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Lost In Thought: Writer Ed Brubaker emphasizes his signature vision of Cap by potraying Steve Rogers as every bit as thoughtful as he is energetic.
cover art

Captain America #615.1

(Marvel; US: Mar 2011)

Heroes die. Heroes come back. Heroes give up their mantles. Heroes take their mantles back. It’s cyclical and cliché, yet no comic publisher will give up this particular plot device anytime soon. Recently, both Batman at DC and Captain America at Marvel have died and come back. Batman put the costume on right away; Captain America opted to take on a new role sans iconic costume. The irony of “Operation: Rebirth” is not lost on Marvel. But with a major movie set for release and the inevitability of needing new story arcs, the original Captain America Steve Rogers may find himself in the red, white and blue sooner than he’d like.


Give Marvel credit, Steve Rogers stayed dead for much longer than any DC character (aside from Flash Barry Allen). In the interim between his death and eventual return, his former kid sidekick Bucky Barnes took up the shield and patriotic costume. But how long is his tenure as the symbol of America? Though Marvel answered that question twice with a one-shot issue and the end of the “Siege” event storyline, it’s still yet to be seen considering his storyline legal troubles. If Captain America 615.1 is any indication, it might not be much longer…or there could be two Captain Americas? Two people with the same moniker, running around in nearly the same costume? That might get confusing or expensive or demand more titles for them to appear in…


The will he or won’t he question surrounding Steve Rogers aside, Captain America 615.1 is a jumping on point for new readers. Part of a company wide effort to slow down and let new consumers join the party, the point-one issues have been relatively tame, lacking any sense of drama, excitement or enthusiasm. They have been fairly good summations of where titles have been, where they are currently and where they could possibly be going. Captain America point-one is an exception, however, as writer Ed Brubaker and artist Mitch Breitweiser revel in the opportunity and present a compelling, well-crafted book. And by doing so set a bar for which the other point-one issues should be judged.


There are a few writers whose work has become synonymous with an iconic character.  Brubaker is certainly that with Steve Rogers, especially from his run on Captain America pre-Civil War. But he also has a handle on Bucky Barnes and the difference between Barnes’ Captain America and Rogers’. That’s a difficult task for a writer.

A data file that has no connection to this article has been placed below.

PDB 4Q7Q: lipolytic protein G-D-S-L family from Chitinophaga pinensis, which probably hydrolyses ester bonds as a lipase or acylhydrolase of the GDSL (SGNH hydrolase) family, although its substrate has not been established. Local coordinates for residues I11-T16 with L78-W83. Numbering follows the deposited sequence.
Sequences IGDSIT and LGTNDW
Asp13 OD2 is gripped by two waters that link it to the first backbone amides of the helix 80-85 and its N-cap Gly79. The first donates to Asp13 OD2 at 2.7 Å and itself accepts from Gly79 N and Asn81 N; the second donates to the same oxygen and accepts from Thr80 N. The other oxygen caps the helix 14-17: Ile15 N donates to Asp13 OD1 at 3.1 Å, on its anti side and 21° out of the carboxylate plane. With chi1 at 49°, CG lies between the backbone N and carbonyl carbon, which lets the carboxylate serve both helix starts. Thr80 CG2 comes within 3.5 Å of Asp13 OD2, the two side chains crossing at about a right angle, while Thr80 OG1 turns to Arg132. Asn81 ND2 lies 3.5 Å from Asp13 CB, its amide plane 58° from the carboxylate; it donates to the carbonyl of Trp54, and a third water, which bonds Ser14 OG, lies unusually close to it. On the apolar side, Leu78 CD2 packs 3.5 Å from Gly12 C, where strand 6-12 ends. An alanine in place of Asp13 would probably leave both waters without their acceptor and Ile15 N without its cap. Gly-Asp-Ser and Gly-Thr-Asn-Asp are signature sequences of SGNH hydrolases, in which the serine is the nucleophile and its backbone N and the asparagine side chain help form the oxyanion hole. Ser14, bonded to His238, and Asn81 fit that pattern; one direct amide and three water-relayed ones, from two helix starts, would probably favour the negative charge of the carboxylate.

When DC decided to have two Batman – Dick Grayson and Bruce Wayne – it took several different writers to create the separation and distinction, and arguably the formula has yet to be perfected or stabilized. Marvel has that possible conundrum with Captain America appearing in several titles written by various writers as well. Sticking to the main series, Brubaker has shown that the difference between the shield wielders is stark and compelling, worthy of further exploration as the developing storylines allow.  It’s also helpful that Steve Rogers has refrained from wearing the costume since the end of “Siege,” setting up a new persona for himself as America’s top law enforcement operative. That allows the distinction, at least visually, to cement the roles each will play in the current setting.


Looking firmly at Captain America 615.1, this is a light exercise in existential rumination. Is Steve Rogers a commander or a field operative? Is he best with or without the shield? He’s having doubts, and his reservations are confounded by the appearance of yet another person acting as Captain America. This has been Marvel’s legacy with this title. Many others have taken up the role, but it inescapably goes back to the originator. Brubaker didn’t have to do much heavy lifting to set-up that plot point, but that’s not the hard task. The hard task is making the plot point seamless, flowing naturally from the preceding storylines. In simplest terms, that’s what makes for good execution. Work with what you have. It can be the greatest strength for any comic.


Guiding that execution is the artwork of husband and wife team Mitch and Bettie Breitweiser. The pencil work by Mitch is sketchy, showing a classic superhero comic influence that has come in vogue. His lines are thick, giving a kinetic energy to the panels that is both contained and jumping off the page. The dulled yet poignant colors from Bettie highlight the action scenes and add drama to the exposition scenes. Their work together is the narrative balance that any comic with explosive action and character defining drama needs.


Captain America 615.1 is many things. It’s a jumping on point for readers. It’s a set-up for the next several story arcs. It’s a meditation on what it means to be Steve Rogers now. But, in the end, it’s a well-crafted comic book. Story and art balance and enhance each other. The conclusion peaks interest in what’s coming next. The other questions and circumstance can be put aside for awhile. Steve Rogers will take up the mantle again. That much is fairly certain. Corporate synergy would suggest that a movie about one Captain American cannot have a comic with another Captain America. Or does it? At least with Captain America, it’s one at a time.

Rating:

PopMatters Associate Comics Editor Michael D. Stewart has been a freelance writer, pr consultant, loan officer and private detective. He holds degrees in communications and media studies. Michael currently spends his days as a marketing executive and his nights prowling the mean keys of his laptop. Follow him on Twitter: @MichaelDStewart


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